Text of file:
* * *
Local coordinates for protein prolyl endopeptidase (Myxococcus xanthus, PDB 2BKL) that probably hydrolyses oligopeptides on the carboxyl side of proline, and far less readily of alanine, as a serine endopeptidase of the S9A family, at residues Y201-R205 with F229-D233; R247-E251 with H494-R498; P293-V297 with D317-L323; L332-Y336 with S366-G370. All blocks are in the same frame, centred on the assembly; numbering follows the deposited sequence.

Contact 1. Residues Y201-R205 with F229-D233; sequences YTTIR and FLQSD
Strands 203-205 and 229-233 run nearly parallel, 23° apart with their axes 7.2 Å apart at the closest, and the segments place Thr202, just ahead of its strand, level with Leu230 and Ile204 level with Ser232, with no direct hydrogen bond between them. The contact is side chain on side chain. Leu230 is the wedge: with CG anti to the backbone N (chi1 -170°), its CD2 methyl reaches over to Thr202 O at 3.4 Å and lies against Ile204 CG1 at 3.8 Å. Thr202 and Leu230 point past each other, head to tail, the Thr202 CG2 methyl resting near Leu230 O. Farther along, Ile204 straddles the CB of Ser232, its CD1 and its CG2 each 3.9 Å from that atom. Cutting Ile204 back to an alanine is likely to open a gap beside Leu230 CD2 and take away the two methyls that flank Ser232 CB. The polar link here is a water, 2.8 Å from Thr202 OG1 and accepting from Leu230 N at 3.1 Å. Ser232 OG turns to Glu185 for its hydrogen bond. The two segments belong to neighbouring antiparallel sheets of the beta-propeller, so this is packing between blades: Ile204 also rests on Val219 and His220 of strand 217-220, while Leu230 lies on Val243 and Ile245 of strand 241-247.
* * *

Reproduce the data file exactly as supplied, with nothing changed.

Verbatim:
Local coordinates for protein prolyl endopeptidase (Myxococcus xanthus, PDB 2BKL) that probably hydrolyses oligopeptides on the carboxyl side of proline, and far less readily of alanine, as a serine endopeptidase of the S9A family, at residues Y201-R205 with F229-D233; R247-E251 with H494-R498; P293-V297 with D317-L323; L332-Y336 with S366-G370. All blocks are in the same frame, centred on the assembly; numbering follows the deposited sequence.

Contact 1. Residues Y201-R205 with F229-D233; sequences YTTIR and FLQSD
Strands 203-205 and 229-233 run nearly parallel, 23° apart with their axes 7.2 Å apart at the closest, and the segments place Thr202, just ahead of its strand, level with Leu230 and Ile204 level with Ser232, with no direct hydrogen bond between them. The contact is side chain on side chain. Leu230 is the wedge: with CG anti to the backbone N (chi1 -170°), its CD2 methyl reaches over to Thr202 O at 3.4 Å and lies against Ile204 CG1 at 3.8 Å. Thr202 and Leu230 point past each other, head to tail, the Thr202 CG2 methyl resting near Leu230 O. Farther along, Ile204 straddles the CB of Ser232, its CD1 and its CG2 each 3.9 Å from that atom. Cutting Ile204 back to an alanine is likely to open a gap beside Leu230 CD2 and take away the two methyls that flank Ser232 CB. The polar link here is a water, 2.8 Å from Thr202 OG1 and accepting from Leu230 N at 3.1 Å. Ser232 OG turns to Glu185 for its hydrogen bond. The two segments belong to neighbouring antiparallel sheets of the beta-propeller, so this is packing between blades: Ile204 also rests on Val219 and His220 of strand 217-220, while Leu230 lies on Val243 and Ile245 of strand 241-247.